The Hawthorne Effect

I found this fascinating. Amongst other interpretations,

“[The Hawthorne effect is] an experimental effect in the direction expected but not for the reason expected; i.e., a significant positive effect that turns out to have no causal basis in the theoretical motivation for the intervention, but is apparently due to the effect on the participants of knowing themselves to be studied in connection with the outcomes measured.”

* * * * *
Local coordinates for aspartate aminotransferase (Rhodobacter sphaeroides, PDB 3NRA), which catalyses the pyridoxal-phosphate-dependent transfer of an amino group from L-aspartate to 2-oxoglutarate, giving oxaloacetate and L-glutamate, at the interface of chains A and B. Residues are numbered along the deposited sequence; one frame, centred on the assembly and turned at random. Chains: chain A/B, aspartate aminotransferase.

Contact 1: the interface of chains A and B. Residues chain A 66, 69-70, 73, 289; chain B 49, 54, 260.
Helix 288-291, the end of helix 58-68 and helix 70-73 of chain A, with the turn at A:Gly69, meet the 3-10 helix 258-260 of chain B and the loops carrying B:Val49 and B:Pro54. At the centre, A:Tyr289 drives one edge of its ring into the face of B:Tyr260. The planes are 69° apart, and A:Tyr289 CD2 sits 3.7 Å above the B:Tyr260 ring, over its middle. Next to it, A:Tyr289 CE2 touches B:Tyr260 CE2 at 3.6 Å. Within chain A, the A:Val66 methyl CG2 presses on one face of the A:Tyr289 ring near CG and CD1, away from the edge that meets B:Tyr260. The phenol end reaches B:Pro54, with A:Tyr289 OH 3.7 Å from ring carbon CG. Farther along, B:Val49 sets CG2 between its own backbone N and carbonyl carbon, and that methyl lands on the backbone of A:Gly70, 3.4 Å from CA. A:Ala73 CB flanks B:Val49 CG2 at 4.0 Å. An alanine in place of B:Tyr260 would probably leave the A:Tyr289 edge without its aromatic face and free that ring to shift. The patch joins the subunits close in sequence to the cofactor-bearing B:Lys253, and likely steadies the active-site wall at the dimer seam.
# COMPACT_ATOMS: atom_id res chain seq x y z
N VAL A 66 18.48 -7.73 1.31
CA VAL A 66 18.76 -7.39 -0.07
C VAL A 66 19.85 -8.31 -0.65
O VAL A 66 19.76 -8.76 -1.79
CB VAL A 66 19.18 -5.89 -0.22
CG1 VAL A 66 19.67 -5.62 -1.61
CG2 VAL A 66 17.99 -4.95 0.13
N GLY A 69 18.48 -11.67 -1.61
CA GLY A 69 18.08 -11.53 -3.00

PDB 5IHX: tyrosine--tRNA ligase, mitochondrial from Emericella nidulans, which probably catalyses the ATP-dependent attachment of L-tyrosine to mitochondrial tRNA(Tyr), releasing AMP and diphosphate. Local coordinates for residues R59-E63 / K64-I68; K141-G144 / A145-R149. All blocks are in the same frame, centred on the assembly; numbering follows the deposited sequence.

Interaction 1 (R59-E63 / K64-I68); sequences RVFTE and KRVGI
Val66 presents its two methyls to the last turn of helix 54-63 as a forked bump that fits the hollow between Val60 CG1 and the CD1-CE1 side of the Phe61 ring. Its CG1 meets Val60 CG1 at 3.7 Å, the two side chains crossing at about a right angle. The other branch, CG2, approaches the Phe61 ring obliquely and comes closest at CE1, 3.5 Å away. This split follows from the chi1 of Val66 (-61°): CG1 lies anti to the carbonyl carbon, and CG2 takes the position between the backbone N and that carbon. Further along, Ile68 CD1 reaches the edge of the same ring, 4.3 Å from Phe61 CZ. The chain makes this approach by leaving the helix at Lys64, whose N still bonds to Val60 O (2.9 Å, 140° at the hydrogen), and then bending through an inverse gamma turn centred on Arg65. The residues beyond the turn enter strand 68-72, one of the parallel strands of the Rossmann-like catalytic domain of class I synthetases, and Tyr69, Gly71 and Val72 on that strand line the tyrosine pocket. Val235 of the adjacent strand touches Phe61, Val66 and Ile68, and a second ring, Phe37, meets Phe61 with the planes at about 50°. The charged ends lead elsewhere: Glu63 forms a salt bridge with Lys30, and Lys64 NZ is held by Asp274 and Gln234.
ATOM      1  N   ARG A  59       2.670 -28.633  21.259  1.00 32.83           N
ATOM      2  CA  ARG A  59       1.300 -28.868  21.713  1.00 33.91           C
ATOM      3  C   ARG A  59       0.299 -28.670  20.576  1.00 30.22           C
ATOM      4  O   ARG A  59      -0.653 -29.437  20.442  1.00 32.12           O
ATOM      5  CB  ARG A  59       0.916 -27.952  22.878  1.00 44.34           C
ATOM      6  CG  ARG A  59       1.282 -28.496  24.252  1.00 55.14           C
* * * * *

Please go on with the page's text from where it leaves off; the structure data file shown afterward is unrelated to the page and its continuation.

I’m often sceptical of surveys and the like (especially of the “X% of children surveyed said they carried a knife!” type) because I suspect that people lie to pollsters more than they like to admit. This now adds another type of study I will forever be suspicious of…

[Found in a comment on this WSJ ‘Business Technology’ blog post about a study showing that “someone using a larger monitor could save 2.5 hours a day”].